Amazon Kindle Fire Harnesses The Cloud In A Tablet


Kindle Fire

Amazon launched the Kindle Fire tablet today, the online retail giant's long-rumored answer to the Apple iPad and other tablet titans, taking queues from its Kindle e-readers but adding new Web and content capabilities.

The Kindle Fire is a full-color 7-inch LCD touch-screen tablet that clocks in at 14.6 ounces and will cost $199, a massive discount over the iPad's starting price of roughly $500. The compact tablet features a dual-core processor and will run the latest version of Google Android when it ships November 15. The mobile device also features 8 GB of built-in storage, access to books, movies and music and a host of other media capabilities. Other features include IPS technology for an extra-wide viewing angle, and the devices is chemically strengthened to be 20 times stiffer and 30 times harder than plastic, making it more durable to stand up to drops, bumps and scrapes.

The Amazon Kindle fire, however, is Wi-Fi only and lacks 3G service, a camera and a microphone.

And while Amazon Kindle Fire is a sign that Amazon capitalizes on the growing tablet craze and beat out some of its key competitors, the Seattle-based company is leveraging the Kindle Fire tablet to move its cloud computing agenda forward, making the Kindle Fire the first tablet in the space that fully leverages cloud services.

"Kindle Fire brings together all of the things we've been working on at Amazon for over 15 years into a single, fully-integrated service for customers," Jeff Bezos, Amazon.com Founder and CEO, said in a statement. "With Kindle Fire, you have instant access to all the content, free storage in the Amazon Cloud, the convenience of Amazon Whispersync, our revolutionary cloud-accelerated Web browser, the speed and power of a state-of-the-art dual-core processor, a vibrant touch display with 16 million colors in high resolution, and a light 14.6 ounce design that's easy to hold with one hand -- all for only $199. We're offering premium products, and we're doing it at non-premium prices."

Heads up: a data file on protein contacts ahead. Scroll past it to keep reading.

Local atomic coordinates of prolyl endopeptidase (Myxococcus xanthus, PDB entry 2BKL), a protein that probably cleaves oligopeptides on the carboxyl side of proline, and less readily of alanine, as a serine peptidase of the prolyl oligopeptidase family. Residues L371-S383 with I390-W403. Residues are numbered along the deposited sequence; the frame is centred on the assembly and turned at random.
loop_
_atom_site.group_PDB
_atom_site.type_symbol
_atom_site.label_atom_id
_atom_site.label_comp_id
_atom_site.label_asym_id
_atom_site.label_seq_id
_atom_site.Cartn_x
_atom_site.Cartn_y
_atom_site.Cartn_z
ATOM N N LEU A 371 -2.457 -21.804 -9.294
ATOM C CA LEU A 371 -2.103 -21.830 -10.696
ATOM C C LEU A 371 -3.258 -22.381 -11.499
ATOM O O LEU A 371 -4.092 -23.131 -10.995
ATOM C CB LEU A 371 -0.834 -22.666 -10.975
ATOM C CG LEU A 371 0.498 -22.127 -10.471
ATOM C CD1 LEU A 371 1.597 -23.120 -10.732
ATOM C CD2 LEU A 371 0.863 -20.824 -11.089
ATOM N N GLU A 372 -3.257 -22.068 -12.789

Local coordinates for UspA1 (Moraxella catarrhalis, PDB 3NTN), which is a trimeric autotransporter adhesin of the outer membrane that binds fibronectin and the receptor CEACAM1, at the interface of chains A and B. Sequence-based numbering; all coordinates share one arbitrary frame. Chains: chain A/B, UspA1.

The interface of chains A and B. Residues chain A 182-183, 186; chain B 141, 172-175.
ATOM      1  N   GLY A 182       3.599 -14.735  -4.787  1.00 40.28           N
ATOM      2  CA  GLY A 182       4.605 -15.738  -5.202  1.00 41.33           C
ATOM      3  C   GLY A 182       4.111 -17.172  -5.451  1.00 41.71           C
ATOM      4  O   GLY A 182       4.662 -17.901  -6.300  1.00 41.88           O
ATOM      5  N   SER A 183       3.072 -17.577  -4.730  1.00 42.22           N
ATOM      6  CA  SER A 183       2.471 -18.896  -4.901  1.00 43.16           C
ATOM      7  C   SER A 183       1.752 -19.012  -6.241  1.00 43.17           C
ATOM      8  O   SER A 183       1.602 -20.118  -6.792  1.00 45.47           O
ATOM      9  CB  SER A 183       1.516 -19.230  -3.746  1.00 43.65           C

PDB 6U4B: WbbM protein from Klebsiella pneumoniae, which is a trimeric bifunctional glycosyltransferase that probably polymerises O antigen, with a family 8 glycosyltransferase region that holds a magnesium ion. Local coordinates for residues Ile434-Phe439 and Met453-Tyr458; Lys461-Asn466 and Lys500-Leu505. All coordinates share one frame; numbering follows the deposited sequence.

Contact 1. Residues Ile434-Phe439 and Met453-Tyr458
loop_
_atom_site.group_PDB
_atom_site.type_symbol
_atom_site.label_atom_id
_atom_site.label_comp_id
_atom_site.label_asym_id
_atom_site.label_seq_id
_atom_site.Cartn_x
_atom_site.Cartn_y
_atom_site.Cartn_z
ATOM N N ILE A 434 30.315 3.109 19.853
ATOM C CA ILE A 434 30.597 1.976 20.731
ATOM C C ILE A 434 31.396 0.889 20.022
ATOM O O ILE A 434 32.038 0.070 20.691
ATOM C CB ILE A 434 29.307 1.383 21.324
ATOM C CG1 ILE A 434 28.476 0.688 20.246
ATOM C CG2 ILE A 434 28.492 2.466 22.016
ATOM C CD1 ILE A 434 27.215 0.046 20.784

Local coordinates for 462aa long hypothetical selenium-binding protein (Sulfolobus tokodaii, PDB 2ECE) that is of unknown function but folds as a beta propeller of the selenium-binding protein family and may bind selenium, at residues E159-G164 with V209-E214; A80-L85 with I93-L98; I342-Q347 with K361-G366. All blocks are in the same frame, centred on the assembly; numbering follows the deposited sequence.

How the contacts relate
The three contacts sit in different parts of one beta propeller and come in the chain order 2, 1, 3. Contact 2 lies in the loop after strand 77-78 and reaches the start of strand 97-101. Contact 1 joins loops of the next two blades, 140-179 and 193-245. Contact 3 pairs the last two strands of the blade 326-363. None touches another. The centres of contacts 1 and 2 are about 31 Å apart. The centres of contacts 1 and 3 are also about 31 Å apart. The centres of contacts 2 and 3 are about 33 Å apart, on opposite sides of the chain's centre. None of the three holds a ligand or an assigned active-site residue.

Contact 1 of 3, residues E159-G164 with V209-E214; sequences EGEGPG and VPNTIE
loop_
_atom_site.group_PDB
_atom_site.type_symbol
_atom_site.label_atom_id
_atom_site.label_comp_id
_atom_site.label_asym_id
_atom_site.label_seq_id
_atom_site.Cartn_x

The Kindle Fire tablet introduces Amazon's cloud-backed browser, Amazon Silk. Amazon called Amazon Silk a "split browser" architecture that leverages the Amazon Web Services Cloud to do some of the browser's heavy lifting.

"The Silk browser software resides both on Kindle Fire and on the massive server fleet that comprises the Amazon Elastic Compute Cloud (Amazon EC2)," Amazon said in a statement. "With each page request, Silk dynamically determines a division of labor between the mobile hardware and Amazon EC2 (i.e. which browser sub-components run where) that takes into consideration factors like network conditions, page complexity and cached content. The result is a faster Web browsing experience, and it's available exclusively on Kindle Fire."

And while the Amazon Kindle Fire offers a small 8 GB of on-board memory, Amazon is offering free cloud storage to users of its tablet. Amazon will offer free storage for all Amazon digital content in the Amazon Cloud, and all Amazon digital content is backed up for free in the cloud where in Amazon's archive where it's available for re-downloading at any time, Amazon said. According to Amazon, users get access to more than 18 million movies, TV shows, songs, apps, games, books and magazines.

The Amazon Kindle Fire's reliance on cloud services gives Amazon a leg up in both the cloud computing and tablet games.

"In one fell swoop Amazon harnesses its commanding lead in cloud services, the content richness of a leading online retailer and its successful Kindle business strategy to deliver what might become one of most effective antidotes to the mobile bandwidth crunch," wrote Al Hilwa, program director of applications development software for IDC, in an e-mail to CRN.

The Kindle Fire, like other Kindle models, also uses Amazon's Whispersync technology that synchronizes the Kindle library, last page read, bookmarks, notes and highlights across devices and platforms. And the Fire adds Whispersync capabilities to video. For example, if you start streaming a movie on the Amazon Kindle Fire, users can resume on the television.

Amazon is also offering a free month of Amazon Prime service to Kindle Fire users, which offers unlimited streaming of movies and TV shows via Prime Instant Video and free two-day shopping on Amazon.com purchases.

Amazon's unveiling of the Kindle Fire came as part of a full-on Kindle launch, which added new e-readers to Amazon's lineup. The new Kindle models include a non-touch model for $79, a Kindle touch for $99 and a Kindle Touch with 3G for $149.